So, I know that getting the visa for Vietnam is something that can really stress some people out. Let’s face it, getting through Immigration of any country is not fun. Being denied access to a country is even less fun. So, it’s always a good idea to make sure you do it right the first time. Especially if you are travelling alone or looking after kids. So below is some information about me, how I came to Vietnam and why I decided to get a visa on arrival.
My name is Georgie and I’m an ESL teacher. I am 29 years young and I am from Derby, in the UK.
Ever since I was a child I knew I wanted to travel the world, explore new places and learn about many different cultures. I wanted to get visa stamps in my passport from every country, including Vietnam!
I have a Drama degree and studied Theatre and Performing Arts at college. I love meeting new people, socialising and learning from others.
I now teach English as a second language (ESL) to students in Vietnam and I arrived on a visa on arrival (VOA) back in 2013. I got my TESOL (CELTA) in teaching English as a second language back in the UK. Since then I have taught on and off in Hanoi and Ho Chi Minh (Saigon) for over 2.5 years. I have taught adults, teenagers and kids. I have taught in private classes, public schools, private schools, language centres and online. I have taught general English, IELTS (an international qualification to prove your level of English, required for immigration and to get into universities in Vietnam and abroad) and business English. I have also travelled extensively in Vietnam and have seen all of the main tourist attractions such as Halong Bay, Sapa, Mai Chau, Danang, Hoi An, Mui Nue, Nha Trang, the Mekong Delta and Phu Quoc Island. So that is the reason why I became an English teacher and got a visa for Vietnam- so I could explore this beautiful country!
Not only did I get a Vietnam visa but I have also taught English in Australia, New Zealand, the UK, Malaysia and Thailand.
Of course, in the past seven years I have come and gone and visited many other places. I always enter Vietnam on a visa on arrival and so I have a lot of experience with the process.
I think this is the easiest way to get your visa into Vietnam. It’s quick and easy and the agency does most of the work you!
You can get a business visa, a sponsored work visa (from your employer) or a tourist visa. Usually, this visa is for one month or three months. You can also sometimes get a six months visa, depending on the circumstances and when you apply. You then need to decide on multiple or single entry. If you get single entry, your visa will expire the moment you leave the country, even if it hasn’t been the full three months. For example, if you arrive on the 01st June and have a visa that will expire on 01st September but you leave Vietnam on 24th July, your visa will no longer be valid. This means that you won’t be able to come back to Vietnam on that visa.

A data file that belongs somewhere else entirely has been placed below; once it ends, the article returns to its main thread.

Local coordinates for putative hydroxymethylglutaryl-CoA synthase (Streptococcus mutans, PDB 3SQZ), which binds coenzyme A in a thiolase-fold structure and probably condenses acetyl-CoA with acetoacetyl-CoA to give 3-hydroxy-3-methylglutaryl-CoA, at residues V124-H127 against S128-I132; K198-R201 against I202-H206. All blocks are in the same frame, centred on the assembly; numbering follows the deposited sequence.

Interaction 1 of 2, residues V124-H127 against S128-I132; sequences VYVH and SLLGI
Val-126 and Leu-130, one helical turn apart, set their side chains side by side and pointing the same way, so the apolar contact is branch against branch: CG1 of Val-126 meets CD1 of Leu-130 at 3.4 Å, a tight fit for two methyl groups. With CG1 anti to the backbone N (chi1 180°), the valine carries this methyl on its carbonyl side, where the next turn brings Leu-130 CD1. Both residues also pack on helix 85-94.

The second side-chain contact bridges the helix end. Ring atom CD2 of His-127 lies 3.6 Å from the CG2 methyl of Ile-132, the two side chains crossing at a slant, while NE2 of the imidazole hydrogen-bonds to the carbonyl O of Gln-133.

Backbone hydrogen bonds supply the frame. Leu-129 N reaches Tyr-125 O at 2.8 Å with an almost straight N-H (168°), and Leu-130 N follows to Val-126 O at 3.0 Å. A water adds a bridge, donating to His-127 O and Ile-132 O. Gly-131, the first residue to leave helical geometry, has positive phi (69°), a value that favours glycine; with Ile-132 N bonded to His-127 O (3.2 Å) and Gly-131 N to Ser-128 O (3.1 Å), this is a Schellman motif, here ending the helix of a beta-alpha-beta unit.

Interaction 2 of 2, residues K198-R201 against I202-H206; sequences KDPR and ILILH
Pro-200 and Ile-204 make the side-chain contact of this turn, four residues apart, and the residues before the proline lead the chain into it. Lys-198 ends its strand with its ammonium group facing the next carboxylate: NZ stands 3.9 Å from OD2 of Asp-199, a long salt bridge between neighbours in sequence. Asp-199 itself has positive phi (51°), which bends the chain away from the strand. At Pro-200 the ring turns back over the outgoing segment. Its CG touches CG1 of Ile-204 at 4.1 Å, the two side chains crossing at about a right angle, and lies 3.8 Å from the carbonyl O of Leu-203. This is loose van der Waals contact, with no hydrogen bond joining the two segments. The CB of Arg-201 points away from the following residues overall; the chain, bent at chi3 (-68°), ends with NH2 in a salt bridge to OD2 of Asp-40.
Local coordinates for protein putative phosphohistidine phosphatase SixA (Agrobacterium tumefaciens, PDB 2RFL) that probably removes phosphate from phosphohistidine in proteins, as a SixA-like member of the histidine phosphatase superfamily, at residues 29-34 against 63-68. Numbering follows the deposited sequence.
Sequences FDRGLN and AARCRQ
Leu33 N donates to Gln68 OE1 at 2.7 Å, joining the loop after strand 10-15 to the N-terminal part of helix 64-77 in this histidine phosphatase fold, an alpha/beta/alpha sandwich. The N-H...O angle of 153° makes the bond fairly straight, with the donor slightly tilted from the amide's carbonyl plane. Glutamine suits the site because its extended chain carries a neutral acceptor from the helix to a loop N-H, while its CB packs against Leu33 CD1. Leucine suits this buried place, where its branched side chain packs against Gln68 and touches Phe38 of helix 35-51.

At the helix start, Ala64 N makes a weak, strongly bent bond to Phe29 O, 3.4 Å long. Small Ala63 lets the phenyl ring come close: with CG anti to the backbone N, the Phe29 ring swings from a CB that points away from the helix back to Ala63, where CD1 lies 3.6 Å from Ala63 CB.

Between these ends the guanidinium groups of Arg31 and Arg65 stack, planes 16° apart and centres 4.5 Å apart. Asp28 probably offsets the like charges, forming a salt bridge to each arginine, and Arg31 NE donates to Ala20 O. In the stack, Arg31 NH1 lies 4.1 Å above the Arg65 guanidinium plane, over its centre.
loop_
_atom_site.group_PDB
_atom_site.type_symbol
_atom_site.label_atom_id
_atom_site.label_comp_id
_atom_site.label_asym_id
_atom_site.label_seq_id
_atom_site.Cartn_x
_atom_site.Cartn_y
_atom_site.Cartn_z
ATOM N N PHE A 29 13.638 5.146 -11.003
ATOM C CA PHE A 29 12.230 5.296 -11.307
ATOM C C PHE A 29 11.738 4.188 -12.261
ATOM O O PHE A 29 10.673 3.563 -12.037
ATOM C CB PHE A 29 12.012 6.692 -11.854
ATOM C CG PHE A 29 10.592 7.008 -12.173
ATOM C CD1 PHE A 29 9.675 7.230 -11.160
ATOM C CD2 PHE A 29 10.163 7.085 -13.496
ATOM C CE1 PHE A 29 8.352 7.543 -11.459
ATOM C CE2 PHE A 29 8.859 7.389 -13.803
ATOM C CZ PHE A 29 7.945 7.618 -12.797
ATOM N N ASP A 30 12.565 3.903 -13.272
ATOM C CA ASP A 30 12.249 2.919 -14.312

However, if you get a multiple entry visa, you can leave and re-enter Vietnam as many times as you like before the expiry date of the visa. Obviously, on that day, whether your visa is single or multiple entry, you must leave I’m afraid.
Applying is easy and most places offer a money back guarantee and will price check if you tell them that you found it cheaper somewhere else.
The point of a visa on arrival is that you don’t need to travel to your local embassy to receive your visa or send your passport off in the post- an idea that terrifies me. Give away my passport to a stranger?! No thank you.
Instead you will be provided with an invitation letter from the Vietnamese Immigration department to come into Vietnam for the purposes or tourism (or if you’re like me, for work).
The visa invitation letter will state your full name, gender, date of birth, nationality and passport number. So make sure that you check this information carefully when you receive the letter. The letter will state that you have been granted permission to enter Vietnam from (the given date) until (the given date) which will be either one month later or three months later. It will be signed and dated by the immigration department.
The letter will be emailed to you by the travel agent (you don’t need the original when flying in) so you just print out all the pages and take it with you to the airport. Don’t worry if there are other names listed, they often print multiple invitations at the same time. You will also need to complete a form and have two passport sized photos- although if you happen to forget this detail, don’t worry, it’s not the end of the world.
You have to then just get past the infamous Vietnamese Immigration Officers (see 5 Steps To Getting Through The Airport In Vietnam) and you’re all set. Good luck and leave a comment if you have any questions!
So, you’re all set with your flight, visa on arrival invitation letter in hand (See My Vietnam Visa blog) and bags packed. However, you still have the pre-travel gitters, the nerves are kicking in.